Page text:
The defendant argues in this court, as he did by a motion to dismiss in the court below, that Count II of the Indictment was defective on its face in that it failed to state the connection between the mailing and the scheme required by United States v. Maze. Maze 's requirement is just that the mailing be for the purpose of executing the scheme. The indictment meets this requirement.1 This argument is without merit.


The defendant challenges the admission of the evidence regarding his contacts with the Oaks Darby group and of evidence that he had passed bogus checks on several prior occasions. This evidence was admitted under Rule 404(b), Fed.R.Evid., to show the full extent of the conspiracy and to prove intent. The defendant argues that since he never made intent an issue, the evidence was not admissible to prove intent. We disagree. Faced with a plea of not guilty, the prosecution is under no obligation to wait and see whether the defendant argues the non-existence of an element of crime before the prosecution presents evidence establishing that element.


Buchanan sought to suppress evidence he contends was the fruit of an unlawful, warrantless search that took place on May 15, 1979. On April 15, Buchanan had failed to pay the monthly rent for the searched premises. The lease expired by its own terms five days after the non-payment of rent. On May 5, 1979, the landlord changed the locks on the doors of the premises. Since Buchanan had no further property interest in the premises once the lease had expired, and since he was not present at the premises when they were searched, he had no legitimate expectation of privacy in the premises and thus no standing to challenge the search. Rawlings v. Kentucky, --- U.S. ----, 100 S.Ct. 2556, 65 L.Ed.2d 633 (1980); Rakas v. Illinois, 439 U.S. 128, 99 S.Ct. 421, 58 L.Ed.2d 387 (1978); Katz v. United States, 389 U.S. 347, 88 S.Ct. 507, 19 L.Ed.2d 576 (1967).


The defendant next claims he should have been granted a mistrial. On the morning of August 15, 1979, the deputy clerk of the court, Cheryl Curtis, told the district judge that she had overheard a comment made out of court by a government witness to the effect that the defendant would be "burned" by the witness' testimony. Ms. Curtis said the comments were made on August 14 in an elevator and that two jurors were in the elevator at the time. Judge Davis met with the attorneys in chambers and thoroughly investigated the matter. In open court, Judge Davis asked the jury if any of them had heard any remarks regarding the trial the previous day. Two jurors responded that they had overheard something. Judge Davis then questioned these jurors separately, in chambers, with only the court reporter and the judge's law clerk present. Both jurors described the comment they overheard as "Tomorrow we are going to wrap up this case." These were not the jurors on the elevator. Judge Davis then further investigated the matter and concluded that Ms. Curtis had been mistaken about the presence of jurors on the elevator. Apparently there was another government witness on the elevator who resembled a juror. Judge Davis then denied the defense motion for a mistrial.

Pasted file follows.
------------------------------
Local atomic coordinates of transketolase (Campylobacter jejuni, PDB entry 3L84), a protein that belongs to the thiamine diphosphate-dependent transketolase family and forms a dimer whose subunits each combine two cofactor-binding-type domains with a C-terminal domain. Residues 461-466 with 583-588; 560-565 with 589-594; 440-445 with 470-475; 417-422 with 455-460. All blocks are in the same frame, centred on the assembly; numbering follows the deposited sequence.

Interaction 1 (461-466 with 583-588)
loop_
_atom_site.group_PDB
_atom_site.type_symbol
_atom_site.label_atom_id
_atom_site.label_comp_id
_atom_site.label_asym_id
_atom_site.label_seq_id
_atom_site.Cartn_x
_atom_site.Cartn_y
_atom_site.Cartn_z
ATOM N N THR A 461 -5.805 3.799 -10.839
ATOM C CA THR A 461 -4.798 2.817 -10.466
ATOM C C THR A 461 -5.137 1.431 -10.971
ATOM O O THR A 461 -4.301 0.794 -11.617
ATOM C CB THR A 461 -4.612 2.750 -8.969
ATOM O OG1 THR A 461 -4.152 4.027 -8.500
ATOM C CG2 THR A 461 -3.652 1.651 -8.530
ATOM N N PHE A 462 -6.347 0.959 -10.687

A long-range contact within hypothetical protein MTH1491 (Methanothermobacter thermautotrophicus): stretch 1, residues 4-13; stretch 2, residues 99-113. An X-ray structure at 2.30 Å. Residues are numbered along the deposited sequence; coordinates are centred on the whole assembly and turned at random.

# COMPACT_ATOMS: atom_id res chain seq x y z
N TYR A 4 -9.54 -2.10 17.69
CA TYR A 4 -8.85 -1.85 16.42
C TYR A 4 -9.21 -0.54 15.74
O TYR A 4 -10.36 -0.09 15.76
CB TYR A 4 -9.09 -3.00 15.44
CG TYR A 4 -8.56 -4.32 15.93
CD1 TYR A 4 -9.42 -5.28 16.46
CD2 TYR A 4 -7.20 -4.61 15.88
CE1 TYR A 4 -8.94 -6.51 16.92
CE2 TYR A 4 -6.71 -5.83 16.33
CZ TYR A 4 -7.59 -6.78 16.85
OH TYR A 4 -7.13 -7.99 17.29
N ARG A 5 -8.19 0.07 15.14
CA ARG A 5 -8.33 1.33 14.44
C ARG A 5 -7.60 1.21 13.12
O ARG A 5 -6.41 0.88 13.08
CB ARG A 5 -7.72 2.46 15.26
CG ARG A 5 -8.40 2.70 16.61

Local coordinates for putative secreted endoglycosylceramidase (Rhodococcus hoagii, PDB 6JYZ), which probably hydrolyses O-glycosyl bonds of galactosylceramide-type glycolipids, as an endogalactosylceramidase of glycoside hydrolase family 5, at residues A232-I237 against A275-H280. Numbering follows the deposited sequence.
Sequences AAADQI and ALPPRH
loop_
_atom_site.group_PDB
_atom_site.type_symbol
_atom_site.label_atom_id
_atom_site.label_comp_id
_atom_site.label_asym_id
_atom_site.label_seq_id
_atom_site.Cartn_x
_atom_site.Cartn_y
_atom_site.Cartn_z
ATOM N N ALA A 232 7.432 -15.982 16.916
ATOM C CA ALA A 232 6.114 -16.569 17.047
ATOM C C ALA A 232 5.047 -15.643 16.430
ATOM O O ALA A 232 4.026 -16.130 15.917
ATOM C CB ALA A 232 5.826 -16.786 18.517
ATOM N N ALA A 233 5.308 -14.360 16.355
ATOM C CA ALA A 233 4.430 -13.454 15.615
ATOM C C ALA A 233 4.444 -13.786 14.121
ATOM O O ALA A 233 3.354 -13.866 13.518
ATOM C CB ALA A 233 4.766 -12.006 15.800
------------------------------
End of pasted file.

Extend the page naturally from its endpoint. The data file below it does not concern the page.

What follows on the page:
We recognize the seriousness of out-of-court communications between jurors and witnesses. Here, the trial judge after careful investigation determined that no such forbidden communication occurred. The procedure to be used in investigating such an alleged occurrence and the decision whether to grant a mistrial rest in the sound discretion of the trial court. United States v. Martinez, 604 F.2d 361, 364 (5th Cir. 1979); United States v. Burke, 496 F.2d 373, 377 (5th Cir. 1974); Tillman v. United States, 406 F.2d 930, 937-938 (5th Cir.), vacated on other grounds, 395 U.S. 830, 89 S.Ct. 2143, 23 L.Ed.2d 742 (1969). There was no abuse of discretion here.


Finally, Buchanan challenges the admission of a hearsay statement allegedly made by Mr. Parkerson, which the Government introduced to rebut Mr. Parkerson's deposition. The deposition, introduced by Buchanan, contained the statement that Parkerson had not been defrauded by Buchanan. That statement was irrelevant. The intended victim need not have been actually defrauded in order for a mail fraud violation to have occurred. United States v. Schaffer, 599 F.2d 678, 679 (5th Cir. 1979). Even if the statement2 was inadmissible (see Fed.R.Evid. 803(3)), we conclude it was harmless error beyond a reasonable doubt since it merely rebuts the contrary, irrelevant inference that could be drawn from Parkerson's deposition, to wit, that he did not want Buchanan prosecuted.


The judgment of conviction on Count I is reversed; the judgment of conviction on Count II is affirmed. The case is remanded to the district court with directions to vacate the sentence on Count I.




Paragraph 2 of Count II of the indictment states in full:

On or about February 13, 1978, in the Lafayette Division of the Western District of Louisiana, MARION CHARLES BUCHANAN, SR., for the purpose of executing the aforementioned scheme and artifice to defraud, and attempting to do so, knowingly caused to be placed in an authorized depository for mail matter, to be sent and delivered by the U. S. Postal System, from Lafayette, Louisiana, to New Orleans, Louisiana, a certified check drawn on MARION CHARLES BUCHANAN, SR.'S account, Number 291-123, Merchants and Shipowners Bank, Kingston (sic), St. Vincent, West Indies, in the amount of $50,000, under First National Bank of Lafayette collection letter, Number 22488, addressed to Whitney National Bank, New Orleans, Louisiana, all in violation of Title 18, United States Code, Section 1341 (18 U.S.C. 1341).


The statement was: "If he is a crook or a thief, he should be prosecuted and I will not stand in the way."